I’m sure you’ll find your own light bulb moment too, amongst the winners and finalists on the competition’s web site.

  • Microsoft UK Schools blog

    Information Security - it's all go now...


    DatasecurityYesterday I pointed out that the updated Becta advice appeared to ban schools from removing student data from the school, but that the advice wasn't very clear. Since yesterday, they have updated their advice to schools, and now give much clearer, and much stronger, guidance.

    Firstly, they have been clearer on what "personal data" is (ie that which cannot leave school), it "is defined as any combination of data items that identifies an individual and provides specific information about them, their families or circumstances. This includes names, contact details, gender, dates of birth, unique pupil number (UPN) and so on, as well as other sensitive information such as academic achievements, other skills and abilities, and progress in school. It may also include behaviour and attendance records."

    Secondly, they have said that they will publish full guidance in August 2008, including best practice on encryption, audit logging and acceptable use.

    Thirdly, they have said, about protection and encryption "The Information Commissioner’s Office recommends that data controllers ensure that any solution meets the current standard of FIPS 140-2 approved encryption products". Wikipedia is useful on FIPS 140-2, although it raises a few more questions, and BitLocker built into Windows Vista is FIPS 140-2 certified (according to Michael Howard, a self-described "simple software security guy at Microsoft").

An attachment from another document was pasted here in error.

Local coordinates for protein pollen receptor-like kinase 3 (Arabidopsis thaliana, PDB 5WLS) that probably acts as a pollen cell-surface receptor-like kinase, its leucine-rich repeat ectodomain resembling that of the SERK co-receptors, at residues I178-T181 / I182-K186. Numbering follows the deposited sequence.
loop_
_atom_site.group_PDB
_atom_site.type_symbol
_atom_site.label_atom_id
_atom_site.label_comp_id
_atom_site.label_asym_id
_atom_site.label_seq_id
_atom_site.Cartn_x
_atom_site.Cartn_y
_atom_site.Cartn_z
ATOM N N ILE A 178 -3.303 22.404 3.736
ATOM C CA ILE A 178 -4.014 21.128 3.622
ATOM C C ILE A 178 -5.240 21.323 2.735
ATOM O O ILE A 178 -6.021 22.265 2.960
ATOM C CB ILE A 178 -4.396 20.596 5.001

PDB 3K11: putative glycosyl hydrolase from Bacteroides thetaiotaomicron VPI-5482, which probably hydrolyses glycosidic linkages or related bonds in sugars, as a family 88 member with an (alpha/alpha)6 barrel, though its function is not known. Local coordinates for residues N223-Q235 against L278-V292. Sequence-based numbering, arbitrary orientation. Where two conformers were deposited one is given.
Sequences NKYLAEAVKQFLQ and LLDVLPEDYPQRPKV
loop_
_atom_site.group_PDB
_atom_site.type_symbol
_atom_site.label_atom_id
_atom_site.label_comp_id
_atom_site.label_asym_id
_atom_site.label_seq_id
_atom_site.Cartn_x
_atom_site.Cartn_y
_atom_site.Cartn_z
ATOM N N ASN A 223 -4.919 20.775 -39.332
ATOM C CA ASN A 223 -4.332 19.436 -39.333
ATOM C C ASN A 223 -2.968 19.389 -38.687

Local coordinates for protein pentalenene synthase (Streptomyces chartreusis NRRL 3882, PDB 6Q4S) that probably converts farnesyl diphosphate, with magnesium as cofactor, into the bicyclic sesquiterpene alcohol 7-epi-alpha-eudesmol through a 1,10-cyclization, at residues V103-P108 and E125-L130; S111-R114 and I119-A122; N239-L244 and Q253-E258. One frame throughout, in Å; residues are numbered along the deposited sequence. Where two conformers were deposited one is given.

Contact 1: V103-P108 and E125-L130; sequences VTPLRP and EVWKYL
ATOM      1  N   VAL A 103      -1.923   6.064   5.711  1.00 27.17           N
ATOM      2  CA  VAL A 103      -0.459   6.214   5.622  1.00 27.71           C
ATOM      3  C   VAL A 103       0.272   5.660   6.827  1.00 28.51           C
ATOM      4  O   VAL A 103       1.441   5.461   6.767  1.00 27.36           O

They've also said that the requirements of the Cabinet Office's Hannigan letters haven't yet been published, but they'll publish the link when they know.

    And finally, they say "There are many changes forthcoming on information security and data protection as both the DCSF and Becta guidance is currently being updated."

    All of this might be good advice, and technically accurate, but I'm not sure it's going to mean much to a primary school data controller (ie the bursar/secretary). The directive is clear - if teachers take home their laptops containing pupil data, then there's a problem. But I guess we're all going to have to wait for further information until we can give you advice about how to meet the guidelines, and keep your data safe and secure.

    If you want to find out a little more, then take a look at the replay of the Live Meeting hosted by Bill Orme in January - it was for central and local government IT people, but has become relevant to us all now! It's the first link on this page. There is sound, but it doesn't arrive until 2 minutes in!

    This is looking like a very thorny, and potentially complex issue. I'll keep watching the Becta advice, and see if I can bring you more down-to-earth interpretations


  • Microsoft UK Schools blog

    Information Security – information so secret, nobody’s heard of it…


    Datasecurity Last week I wrote that the Becta advice on “Information Security Guidance for Schools”  had been updated, effectively banning schools from taking student data out of the school. A few readers commented on the news –‘impossible’ and ‘worried’ came up – and so I’ve been looking for a little more information. Nobody seems to have heard much more about what’s going on, and what the eventual final advice for schools is going to be, so I’ve been stalking the web for info…and that’s drawing blanks too!